What the Heck Is Rhubarb—and What Can You Do With It?
It's for such much more than pies.
Rhubarb is weird. Everyone kind of knows what it is, but it’s still largely a mystery to a lot of people. Like, you’ve probably eaten a piece of rhubarb pie or slice of rhubarb cake—but when was the last time you actually bought it from the store or farmers market? Can you even answer the question, “What is rhubarb?”
If you’re ashamed of your rhubarb knowledge (or lack thereof), don’t worry. You’ve got questions. We’ve got answers.
What Is Rhubarb—and What Does It Look Like?
Throughout history, rhubarb has been used for both culinary and medicinal purposes. Although you can eat rhubarb raw, you probably won’t enjoy it. It has a sour, brutally bitter taste, so most people prefer to cook it with sugar.
Rhubarb became a popular addition to pies and other desserts in the 18th and 19th centuries after sugar became widely available in England. Today, rhubarb is used in a similar way—and is commonly paired with strawberries to balance its sour-bitter flavor.
Rhubarb looks kind of like celery, but prettier. Take a look:
We only eat the pink stalks of the rhubarb plant—the triangular leaves contain high levels of a poisonous chemical called oxalic acid. So, yeah, stick to the stalk.
Is Rhubarb a Fruit or a Vegetable?
Here’s where things get confusing: Contrary to popular belief, rhubarb is technically a vegetable. Legally, though, it’s a fruit.
In 1947, a New York court actually made the distinction. The reason being, rhubarb is most often cooked as fruit in the United States. It’s worth mentioning that this declaration did save businesses who imported rhubarb from spending more money on taxes, and that could’ve played a role in the final decision.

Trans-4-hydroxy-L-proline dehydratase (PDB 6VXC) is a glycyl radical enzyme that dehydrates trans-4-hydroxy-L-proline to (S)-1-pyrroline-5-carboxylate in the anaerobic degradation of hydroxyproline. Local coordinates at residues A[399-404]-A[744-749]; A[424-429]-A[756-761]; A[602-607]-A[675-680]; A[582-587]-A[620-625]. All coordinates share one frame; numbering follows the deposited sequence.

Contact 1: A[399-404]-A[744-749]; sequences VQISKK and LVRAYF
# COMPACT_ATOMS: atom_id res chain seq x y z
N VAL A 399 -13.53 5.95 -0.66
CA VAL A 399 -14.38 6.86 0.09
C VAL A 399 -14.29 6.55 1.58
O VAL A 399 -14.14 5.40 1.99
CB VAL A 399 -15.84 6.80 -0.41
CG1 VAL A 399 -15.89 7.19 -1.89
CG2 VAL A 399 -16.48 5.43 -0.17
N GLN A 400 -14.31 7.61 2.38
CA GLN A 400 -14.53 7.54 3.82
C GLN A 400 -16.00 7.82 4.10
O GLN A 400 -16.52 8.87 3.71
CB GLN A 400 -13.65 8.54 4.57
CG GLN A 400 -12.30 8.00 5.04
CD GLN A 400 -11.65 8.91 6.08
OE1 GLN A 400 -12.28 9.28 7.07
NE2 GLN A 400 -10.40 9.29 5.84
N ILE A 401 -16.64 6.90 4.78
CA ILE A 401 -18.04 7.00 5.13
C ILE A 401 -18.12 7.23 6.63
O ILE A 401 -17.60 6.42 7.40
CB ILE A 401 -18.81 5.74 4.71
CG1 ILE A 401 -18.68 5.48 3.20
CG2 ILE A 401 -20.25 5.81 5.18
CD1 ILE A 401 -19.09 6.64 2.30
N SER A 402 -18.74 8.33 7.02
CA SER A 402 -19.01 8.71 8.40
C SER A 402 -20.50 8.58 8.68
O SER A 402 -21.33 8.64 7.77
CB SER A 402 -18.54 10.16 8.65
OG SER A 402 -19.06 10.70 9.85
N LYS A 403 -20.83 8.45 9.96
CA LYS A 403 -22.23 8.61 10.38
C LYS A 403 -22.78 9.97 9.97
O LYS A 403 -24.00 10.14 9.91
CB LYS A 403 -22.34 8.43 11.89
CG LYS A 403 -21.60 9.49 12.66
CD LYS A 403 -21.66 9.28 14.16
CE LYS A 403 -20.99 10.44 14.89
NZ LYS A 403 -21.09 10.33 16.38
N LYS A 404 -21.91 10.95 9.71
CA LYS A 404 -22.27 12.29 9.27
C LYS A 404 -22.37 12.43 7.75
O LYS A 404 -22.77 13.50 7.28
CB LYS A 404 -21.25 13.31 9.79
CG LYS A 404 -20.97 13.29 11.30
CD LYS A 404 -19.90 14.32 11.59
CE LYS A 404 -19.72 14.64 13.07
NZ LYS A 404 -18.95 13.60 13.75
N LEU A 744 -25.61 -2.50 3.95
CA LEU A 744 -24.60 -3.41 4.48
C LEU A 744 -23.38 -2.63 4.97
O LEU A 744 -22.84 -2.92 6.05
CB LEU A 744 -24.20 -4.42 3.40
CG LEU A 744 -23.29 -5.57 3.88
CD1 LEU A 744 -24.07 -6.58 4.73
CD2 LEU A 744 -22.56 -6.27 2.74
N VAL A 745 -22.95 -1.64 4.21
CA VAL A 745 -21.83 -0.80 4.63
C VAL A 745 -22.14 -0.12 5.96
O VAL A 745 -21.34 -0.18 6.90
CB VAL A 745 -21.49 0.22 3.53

WATCH: How to Make Roasted Strawberry Rhubarb Muffins
When Is Rhubarb in Season?
Although you can sometimes buy rhubarb as early as February, rhubarb season runs from April through June. The stalks you find in late winter/early spring are tender and delicate, while those that are available in late spring/early summer are more robust and flavorful.
How to Pick Rhubarb
Look for plump, firm, and crisp stalks. If the leaves are still attached, they should be fresh-looking and not wilted.
Rhubarb can range in color from pale green to deep red. Opt for the dark red stalks if you can—these are sweeter with a more intense flavor. If there aren’t any available, though, green is perfectly fine.
How to Cook Rhubarb
Rhubarb can roasted, sauteed, stewed, or pureed. Stewing rhubarb is one of the easiest and most common ways to cook it, as well as one of the most versatile ways to serve it. Pour stewed rhubarb over ice cream, drizzle it onto pancakes, or even incorporate it into cocktails.
Usually, the stalks are cut into small pieces and stewed with sugar until softened. Keep in mind: rhubarb has a high water content, so you’ll likely need to use less water during cooking than you’d expect.
To cook stewed rhubarb:
- Before you do anything, remove the toxic leaves. Do not eat them under any circumstances. If you don’t want to throw them away, you can compost them or use them as garden mulch.
- Chop the rinsed rhubarb stalks into small pieces (about an inch long each should be fine).
- Mix the pieces with about one part water and eight parts sugar. (1 cup sugar, 2 tablespoons water for 6 cups rhubarb)
- Simmer over low-medium heat for about 15 minutes and let cool.
Put your new rhubarb education to good use—experiment with a few of our favorite rhubarb recipes this spring.
Check out our complete collection of rhubarb recipes for more delicious and easy ideas.